Posted Nov 01, 2011 09:40 am CDT
On Nov. 11, some children will delight in a day off from school. Shoppers around the country will head to the mall to take advantage of holiday sales. Libraries, banks and courts will close. But whatever our activities, we should remember and be grateful for all Americans who have made it possible for these institutions to freely open their doors and thrive in our communities.
Veterans Day provides an annual opportunity to honor the service and the sacrifice of the more than 30 million men and women today who wear or have worn a military uniform for our country. Their dedication, in every era and part of the world, has helped secure the precious freedoms we enjoy today.
For too many of our veterans, however, their road home is tragically and often painfully interrupted by cycles of poverty, incarceration or homelessness. The ABA is working to help these men and women overcome chronic legal obstacles that prevent veterans from receiving needed benefits and services promised to them.
We know that on any given night, more than 100,000 veterans have no shelter. Twice that number experience homelessness over the course of the year. The ABA is working with the Obama administration on its plan to end homelessness among veterans in five years. Two years into this initiative, we’re on track to accomplish that goal.
Many homeless veterans find it challenging to secure jobs or permanent housing because of fines, debts or other legal problems. These issues often occur when a veteran is homeless, addicted to drugs or alcohol, or dealing with serious mental illness. Unpaid child support, in particular, can damage a veteran’s ability to reintegrate into the community. The ABA is partnering with the federal government, bar associations and local authorities on a child-support initiative in nine pilot cities that matches lawyers with homeless veterans to resolve these cases.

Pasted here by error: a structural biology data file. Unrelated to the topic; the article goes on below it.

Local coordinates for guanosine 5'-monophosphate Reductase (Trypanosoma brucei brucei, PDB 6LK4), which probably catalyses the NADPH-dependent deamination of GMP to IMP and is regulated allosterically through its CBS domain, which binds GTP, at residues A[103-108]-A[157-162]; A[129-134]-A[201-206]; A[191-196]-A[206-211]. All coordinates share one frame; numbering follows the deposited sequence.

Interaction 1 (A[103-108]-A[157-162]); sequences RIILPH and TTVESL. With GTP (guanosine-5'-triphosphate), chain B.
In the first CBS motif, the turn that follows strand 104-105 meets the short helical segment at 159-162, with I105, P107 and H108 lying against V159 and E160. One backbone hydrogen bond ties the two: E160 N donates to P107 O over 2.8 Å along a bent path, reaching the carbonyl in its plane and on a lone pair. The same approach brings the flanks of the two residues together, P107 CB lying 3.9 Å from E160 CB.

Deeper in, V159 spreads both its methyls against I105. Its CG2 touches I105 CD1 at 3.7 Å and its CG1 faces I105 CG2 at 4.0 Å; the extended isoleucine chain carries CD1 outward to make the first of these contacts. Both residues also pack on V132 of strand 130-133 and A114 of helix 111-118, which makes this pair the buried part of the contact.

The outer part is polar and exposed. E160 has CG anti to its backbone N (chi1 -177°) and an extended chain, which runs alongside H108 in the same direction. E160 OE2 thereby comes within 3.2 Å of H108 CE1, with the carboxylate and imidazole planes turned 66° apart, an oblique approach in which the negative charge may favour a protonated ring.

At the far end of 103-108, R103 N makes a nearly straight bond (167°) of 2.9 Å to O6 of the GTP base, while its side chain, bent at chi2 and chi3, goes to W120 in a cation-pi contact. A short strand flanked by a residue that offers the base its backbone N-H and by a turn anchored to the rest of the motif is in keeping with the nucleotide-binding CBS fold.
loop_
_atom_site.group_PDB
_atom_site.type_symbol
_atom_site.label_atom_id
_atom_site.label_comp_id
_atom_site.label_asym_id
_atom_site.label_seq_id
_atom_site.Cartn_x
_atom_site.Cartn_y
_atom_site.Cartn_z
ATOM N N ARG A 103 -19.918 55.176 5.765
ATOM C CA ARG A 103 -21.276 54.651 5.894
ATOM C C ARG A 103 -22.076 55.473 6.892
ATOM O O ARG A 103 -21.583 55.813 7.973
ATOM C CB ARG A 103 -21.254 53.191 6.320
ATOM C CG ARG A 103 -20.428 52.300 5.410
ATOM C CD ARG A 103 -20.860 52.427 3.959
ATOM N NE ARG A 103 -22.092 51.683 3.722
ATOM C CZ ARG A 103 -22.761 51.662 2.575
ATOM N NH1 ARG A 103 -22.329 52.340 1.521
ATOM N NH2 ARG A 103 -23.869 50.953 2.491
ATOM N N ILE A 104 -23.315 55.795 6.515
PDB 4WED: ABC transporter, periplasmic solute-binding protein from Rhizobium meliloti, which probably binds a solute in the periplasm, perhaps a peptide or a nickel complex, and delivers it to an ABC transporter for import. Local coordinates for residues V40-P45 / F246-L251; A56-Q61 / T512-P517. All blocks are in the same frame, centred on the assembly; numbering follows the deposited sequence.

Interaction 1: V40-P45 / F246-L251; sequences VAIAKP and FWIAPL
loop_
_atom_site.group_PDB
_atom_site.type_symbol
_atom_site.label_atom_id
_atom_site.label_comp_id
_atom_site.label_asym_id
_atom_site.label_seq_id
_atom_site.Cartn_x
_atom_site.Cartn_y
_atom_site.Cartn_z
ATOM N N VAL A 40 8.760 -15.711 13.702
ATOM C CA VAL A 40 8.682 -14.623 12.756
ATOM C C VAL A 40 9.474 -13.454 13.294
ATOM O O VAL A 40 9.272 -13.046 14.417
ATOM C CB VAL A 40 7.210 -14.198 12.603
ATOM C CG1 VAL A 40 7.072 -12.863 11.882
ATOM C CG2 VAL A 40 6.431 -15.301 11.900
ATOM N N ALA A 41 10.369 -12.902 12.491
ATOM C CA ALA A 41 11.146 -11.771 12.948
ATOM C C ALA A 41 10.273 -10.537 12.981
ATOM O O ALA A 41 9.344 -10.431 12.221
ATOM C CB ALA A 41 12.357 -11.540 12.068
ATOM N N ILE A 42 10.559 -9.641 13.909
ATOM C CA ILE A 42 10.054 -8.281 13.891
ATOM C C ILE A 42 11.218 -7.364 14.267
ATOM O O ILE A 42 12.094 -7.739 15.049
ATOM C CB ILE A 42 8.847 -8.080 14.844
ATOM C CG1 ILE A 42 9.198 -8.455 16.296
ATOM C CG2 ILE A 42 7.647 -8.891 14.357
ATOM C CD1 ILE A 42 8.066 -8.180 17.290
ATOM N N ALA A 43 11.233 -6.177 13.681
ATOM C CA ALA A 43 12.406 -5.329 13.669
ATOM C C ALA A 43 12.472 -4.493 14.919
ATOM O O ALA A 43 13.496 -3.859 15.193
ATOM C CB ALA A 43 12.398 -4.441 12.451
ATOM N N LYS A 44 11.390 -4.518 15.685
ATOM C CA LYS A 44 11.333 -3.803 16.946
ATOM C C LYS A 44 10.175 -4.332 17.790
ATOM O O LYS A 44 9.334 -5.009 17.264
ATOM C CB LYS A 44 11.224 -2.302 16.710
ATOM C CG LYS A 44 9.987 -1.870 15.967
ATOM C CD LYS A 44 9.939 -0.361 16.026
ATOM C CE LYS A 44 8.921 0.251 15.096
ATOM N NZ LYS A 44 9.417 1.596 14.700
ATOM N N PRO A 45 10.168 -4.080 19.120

Our Commission on Homelessness and Poverty developed a policy approved by the ABA House of Delegates that supports and promotes veterans treatment courts (see “The Battle on the Home Front”). These courts use a proven, cost-effective model that includes health care specialists, volunteer veteran mentors and family support organizations to help veterans break addictions, begin their recovery and develop stability in their lives. The commission, with the National Association of Drug Court Professionals, is engaged in the development and preservation of these courts, of which there are now at least 80 nationwide.
The ABA also partners with the National Coalition for Homeless Veterans and other groups to host free training and provide counsel on meeting the legal needs of veterans through initiatives like homeless courts. Typically held at shelters or Stand Down events for homeless veterans, homeless courts combine a progressive plea system and alternative sentencing as substitutes for fines and jail time. Since 2001, the ABA has helped more than 75 communities launch this program, which maximizes court resources and community-based services.
Our Young Lawyers Division has launched Project Salute, a yearlong mission to inform veterans about their rights and benefits. We have also developed ABA Home Front, a legal assistance campaign to benefit both military families and judge advocates.
Of course, the ABA is not alone in its mission. More than a dozen state bars have formed successful programs with tangible results in their communities. The State Bar of Texas now exports a model version of its own successful veteran pro bono program, Texas Lawyers for Texas Veterans, as a resource for other bars. A national registry of volunteer and pro bono opportunities is available on our website, americanbar.org/veterans.
As a former squad leader and platoon guide who enlisted in the Army, I know it is a privilege to serve our country. The bench and bar are committed to removing legal barriers for members of the military. It is our duty, our responsibility and our pledge to honor that commitment. Each time we do, we help veterans in need to rejoin their community, reunite with family, get a job and feel hopeful for the future. We can do nothing less.